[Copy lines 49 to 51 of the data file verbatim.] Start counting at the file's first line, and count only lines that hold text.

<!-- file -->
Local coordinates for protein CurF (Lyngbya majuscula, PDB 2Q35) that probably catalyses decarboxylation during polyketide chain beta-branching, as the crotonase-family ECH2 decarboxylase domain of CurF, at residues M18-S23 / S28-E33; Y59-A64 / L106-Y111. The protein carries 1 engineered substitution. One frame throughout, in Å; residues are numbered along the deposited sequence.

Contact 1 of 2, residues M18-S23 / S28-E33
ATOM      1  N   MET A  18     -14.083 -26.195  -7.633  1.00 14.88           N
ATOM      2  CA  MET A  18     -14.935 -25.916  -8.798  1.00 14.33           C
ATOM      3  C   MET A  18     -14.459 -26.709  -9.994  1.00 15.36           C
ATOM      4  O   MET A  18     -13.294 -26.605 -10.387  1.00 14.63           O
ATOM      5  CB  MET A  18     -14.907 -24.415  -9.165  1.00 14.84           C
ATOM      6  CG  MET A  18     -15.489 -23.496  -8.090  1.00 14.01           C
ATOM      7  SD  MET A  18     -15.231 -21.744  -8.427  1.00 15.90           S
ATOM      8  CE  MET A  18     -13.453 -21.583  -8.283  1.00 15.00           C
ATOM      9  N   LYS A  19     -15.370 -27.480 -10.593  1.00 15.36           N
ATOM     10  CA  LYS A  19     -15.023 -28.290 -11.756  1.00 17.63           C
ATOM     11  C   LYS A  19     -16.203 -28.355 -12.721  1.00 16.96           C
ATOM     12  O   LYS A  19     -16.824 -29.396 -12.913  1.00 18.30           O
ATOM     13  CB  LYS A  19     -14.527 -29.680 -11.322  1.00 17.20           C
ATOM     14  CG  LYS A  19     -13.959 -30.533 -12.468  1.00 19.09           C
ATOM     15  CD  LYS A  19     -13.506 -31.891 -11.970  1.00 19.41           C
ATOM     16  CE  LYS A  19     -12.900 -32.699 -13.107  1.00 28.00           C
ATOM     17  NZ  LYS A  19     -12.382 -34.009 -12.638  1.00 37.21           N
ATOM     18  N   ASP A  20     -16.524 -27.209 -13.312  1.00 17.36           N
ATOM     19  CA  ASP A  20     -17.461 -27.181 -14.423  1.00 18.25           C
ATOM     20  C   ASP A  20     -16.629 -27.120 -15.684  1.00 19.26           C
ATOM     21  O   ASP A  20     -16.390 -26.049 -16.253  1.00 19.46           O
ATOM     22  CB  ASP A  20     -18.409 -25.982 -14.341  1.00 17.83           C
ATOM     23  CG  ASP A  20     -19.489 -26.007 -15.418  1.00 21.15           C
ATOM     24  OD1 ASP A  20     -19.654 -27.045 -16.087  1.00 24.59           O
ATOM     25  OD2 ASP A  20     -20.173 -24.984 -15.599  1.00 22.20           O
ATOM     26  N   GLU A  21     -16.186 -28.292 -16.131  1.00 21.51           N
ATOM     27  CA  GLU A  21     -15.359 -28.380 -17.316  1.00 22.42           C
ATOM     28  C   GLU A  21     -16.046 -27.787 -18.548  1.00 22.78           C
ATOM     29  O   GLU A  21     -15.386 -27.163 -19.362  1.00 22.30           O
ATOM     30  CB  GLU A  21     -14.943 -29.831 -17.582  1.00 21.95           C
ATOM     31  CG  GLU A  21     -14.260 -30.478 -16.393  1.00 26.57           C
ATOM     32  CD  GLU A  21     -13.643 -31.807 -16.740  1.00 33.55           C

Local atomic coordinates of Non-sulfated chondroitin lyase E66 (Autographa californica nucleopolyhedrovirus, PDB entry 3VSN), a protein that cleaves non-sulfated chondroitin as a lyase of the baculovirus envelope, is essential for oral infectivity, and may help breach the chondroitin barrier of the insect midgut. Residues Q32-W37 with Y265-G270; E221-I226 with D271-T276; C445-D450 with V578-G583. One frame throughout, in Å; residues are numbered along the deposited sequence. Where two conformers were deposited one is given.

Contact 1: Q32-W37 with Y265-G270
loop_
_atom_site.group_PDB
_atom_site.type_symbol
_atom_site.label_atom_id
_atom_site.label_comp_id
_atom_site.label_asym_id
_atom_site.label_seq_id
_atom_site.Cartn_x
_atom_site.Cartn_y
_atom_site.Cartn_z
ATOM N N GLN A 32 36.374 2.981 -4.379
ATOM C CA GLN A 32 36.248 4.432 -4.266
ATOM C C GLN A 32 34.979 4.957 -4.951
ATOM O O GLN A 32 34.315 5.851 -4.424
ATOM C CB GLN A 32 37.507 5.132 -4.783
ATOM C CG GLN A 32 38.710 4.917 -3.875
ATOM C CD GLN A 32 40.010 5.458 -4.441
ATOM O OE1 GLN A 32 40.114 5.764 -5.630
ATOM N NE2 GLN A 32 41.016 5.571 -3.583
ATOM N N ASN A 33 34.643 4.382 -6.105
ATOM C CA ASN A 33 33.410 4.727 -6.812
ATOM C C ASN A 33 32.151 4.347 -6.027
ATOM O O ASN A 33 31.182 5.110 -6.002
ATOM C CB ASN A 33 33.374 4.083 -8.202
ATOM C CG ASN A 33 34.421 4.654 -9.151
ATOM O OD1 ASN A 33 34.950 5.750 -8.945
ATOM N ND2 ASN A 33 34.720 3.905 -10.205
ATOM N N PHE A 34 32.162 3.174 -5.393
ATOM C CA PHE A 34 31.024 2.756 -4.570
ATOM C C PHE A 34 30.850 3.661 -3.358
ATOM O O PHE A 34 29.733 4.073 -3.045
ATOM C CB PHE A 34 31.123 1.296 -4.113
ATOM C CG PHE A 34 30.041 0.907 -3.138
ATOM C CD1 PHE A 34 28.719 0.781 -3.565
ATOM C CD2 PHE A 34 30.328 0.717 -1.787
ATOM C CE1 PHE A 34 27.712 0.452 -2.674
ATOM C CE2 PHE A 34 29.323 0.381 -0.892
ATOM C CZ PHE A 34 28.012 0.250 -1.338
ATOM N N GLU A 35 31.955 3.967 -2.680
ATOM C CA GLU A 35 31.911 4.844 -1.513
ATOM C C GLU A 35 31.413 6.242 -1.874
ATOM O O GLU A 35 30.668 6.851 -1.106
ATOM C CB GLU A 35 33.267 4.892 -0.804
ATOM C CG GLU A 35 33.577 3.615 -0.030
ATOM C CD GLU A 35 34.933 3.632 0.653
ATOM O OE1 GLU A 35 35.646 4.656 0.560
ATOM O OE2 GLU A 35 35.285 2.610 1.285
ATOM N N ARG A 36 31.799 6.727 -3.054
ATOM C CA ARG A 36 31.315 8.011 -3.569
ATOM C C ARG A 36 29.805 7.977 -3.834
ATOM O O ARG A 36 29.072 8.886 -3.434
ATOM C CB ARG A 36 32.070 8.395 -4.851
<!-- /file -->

ATOM C C GLN A 32 34.979 4.957 -4.951
ATOM O O GLN A 32 34.315 5.851 -4.424
ATOM C CB GLN A 32 37.507 5.132 -4.783